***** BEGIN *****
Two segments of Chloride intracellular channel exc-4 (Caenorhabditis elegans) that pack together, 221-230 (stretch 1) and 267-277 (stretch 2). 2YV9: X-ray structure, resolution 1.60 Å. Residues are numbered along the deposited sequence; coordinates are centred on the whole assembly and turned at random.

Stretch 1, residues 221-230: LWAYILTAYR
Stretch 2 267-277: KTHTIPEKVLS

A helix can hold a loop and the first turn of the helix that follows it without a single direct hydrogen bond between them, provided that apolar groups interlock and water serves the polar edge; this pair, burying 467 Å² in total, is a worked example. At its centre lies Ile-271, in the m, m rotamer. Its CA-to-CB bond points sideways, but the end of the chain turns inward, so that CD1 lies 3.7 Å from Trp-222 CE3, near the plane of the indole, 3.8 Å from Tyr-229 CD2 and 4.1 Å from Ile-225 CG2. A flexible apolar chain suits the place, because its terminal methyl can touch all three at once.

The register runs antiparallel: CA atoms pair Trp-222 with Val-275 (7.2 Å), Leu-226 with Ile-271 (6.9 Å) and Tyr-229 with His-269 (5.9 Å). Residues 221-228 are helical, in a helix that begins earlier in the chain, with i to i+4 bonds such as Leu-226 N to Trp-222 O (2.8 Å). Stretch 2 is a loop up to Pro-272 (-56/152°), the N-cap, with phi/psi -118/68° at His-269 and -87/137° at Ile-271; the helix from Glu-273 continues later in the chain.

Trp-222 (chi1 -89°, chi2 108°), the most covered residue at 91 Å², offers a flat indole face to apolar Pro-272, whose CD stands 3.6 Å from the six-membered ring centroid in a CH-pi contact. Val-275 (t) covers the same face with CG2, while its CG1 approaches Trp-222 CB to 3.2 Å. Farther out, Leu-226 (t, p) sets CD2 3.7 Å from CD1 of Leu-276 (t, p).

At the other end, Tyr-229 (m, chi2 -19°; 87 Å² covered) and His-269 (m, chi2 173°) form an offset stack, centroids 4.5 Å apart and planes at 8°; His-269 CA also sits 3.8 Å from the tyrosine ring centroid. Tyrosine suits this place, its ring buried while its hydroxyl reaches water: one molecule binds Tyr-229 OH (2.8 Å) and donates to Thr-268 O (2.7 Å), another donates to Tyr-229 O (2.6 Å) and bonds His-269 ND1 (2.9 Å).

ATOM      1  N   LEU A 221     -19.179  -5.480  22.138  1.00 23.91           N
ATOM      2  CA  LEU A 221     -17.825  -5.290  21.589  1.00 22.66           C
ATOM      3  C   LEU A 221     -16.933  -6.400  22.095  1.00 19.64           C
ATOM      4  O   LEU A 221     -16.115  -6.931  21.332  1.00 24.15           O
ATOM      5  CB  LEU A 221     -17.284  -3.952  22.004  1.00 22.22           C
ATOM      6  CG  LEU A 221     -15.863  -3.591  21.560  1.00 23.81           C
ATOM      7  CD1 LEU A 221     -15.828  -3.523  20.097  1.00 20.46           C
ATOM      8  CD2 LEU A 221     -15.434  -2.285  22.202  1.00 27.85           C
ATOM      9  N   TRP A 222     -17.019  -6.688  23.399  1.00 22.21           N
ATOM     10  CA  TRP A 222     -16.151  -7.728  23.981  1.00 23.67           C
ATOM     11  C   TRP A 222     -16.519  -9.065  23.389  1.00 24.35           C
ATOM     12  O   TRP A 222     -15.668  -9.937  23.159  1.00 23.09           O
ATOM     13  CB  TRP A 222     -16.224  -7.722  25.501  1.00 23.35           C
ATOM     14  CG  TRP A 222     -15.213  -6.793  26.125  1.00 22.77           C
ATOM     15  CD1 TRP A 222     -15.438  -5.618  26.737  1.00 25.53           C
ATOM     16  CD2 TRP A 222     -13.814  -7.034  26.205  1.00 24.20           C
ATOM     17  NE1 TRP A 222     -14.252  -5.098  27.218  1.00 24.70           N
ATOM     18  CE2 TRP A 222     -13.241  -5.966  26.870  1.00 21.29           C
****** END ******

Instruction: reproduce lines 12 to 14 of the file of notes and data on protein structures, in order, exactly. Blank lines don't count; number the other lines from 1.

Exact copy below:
ATOM      5  CB  LEU A 221     -17.284  -3.952  22.004  1.00 22.22           C
ATOM      6  CG  LEU A 221     -15.863  -3.591  21.560  1.00 23.81           C
ATOM      7  CD1 LEU A 221     -15.828  -3.523  20.097  1.00 20.46           C